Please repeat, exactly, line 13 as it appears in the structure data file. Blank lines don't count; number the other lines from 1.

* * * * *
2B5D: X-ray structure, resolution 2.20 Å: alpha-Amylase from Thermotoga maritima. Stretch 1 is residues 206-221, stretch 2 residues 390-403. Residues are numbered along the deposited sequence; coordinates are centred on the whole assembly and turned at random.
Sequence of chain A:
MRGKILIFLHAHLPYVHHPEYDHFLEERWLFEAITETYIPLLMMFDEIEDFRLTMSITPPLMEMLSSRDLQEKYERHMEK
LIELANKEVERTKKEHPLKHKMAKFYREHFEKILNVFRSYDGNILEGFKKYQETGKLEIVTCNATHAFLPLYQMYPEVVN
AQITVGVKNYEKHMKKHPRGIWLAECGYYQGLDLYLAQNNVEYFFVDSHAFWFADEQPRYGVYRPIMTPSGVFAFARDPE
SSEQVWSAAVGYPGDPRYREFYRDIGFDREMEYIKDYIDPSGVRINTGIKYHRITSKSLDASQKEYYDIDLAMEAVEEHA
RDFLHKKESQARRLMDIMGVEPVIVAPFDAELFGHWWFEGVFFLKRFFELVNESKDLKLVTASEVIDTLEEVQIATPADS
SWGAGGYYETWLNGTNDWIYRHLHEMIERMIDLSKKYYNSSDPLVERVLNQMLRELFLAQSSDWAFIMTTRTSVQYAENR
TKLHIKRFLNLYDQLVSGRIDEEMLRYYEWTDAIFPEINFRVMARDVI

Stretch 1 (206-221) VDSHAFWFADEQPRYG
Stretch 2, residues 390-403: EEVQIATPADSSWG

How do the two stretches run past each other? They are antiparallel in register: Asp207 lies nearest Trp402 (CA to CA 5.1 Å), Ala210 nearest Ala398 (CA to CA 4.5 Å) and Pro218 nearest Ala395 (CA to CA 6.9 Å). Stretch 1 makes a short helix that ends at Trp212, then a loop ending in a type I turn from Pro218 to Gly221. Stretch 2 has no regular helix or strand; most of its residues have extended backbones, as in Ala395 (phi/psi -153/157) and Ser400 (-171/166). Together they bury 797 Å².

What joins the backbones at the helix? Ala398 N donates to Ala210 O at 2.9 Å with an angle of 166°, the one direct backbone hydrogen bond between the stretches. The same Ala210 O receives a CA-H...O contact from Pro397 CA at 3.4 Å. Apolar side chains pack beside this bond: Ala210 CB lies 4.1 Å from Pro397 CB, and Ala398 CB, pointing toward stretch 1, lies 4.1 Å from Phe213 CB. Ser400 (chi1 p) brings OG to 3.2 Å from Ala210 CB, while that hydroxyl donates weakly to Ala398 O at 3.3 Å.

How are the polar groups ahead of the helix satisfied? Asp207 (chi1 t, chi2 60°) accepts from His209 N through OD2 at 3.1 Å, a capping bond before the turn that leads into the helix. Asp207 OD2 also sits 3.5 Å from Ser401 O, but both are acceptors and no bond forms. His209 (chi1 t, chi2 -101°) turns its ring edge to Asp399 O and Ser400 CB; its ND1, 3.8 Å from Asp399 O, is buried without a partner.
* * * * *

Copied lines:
What joins the backbones at the helix? Ala398 N donates to Ala210 O at 2.9 Å with an angle of 166°, the one direct backbone hydrogen bond between the stretches. The same Ala210 O receives a CA-H...O contact from Pro397 CA at 3.4 Å. Apolar side chains pack beside this bond: Ala210 CB lies 4.1 Å from Pro397 CB, and Ala398 CB, pointing toward stretch 1, lies 4.1 Å from Phe213 CB. Ser400 (chi1 p) brings OG to 3.2 Å from Ala210 CB, while that hydroxyl donates weakly to Ala398 O at 3.3 Å.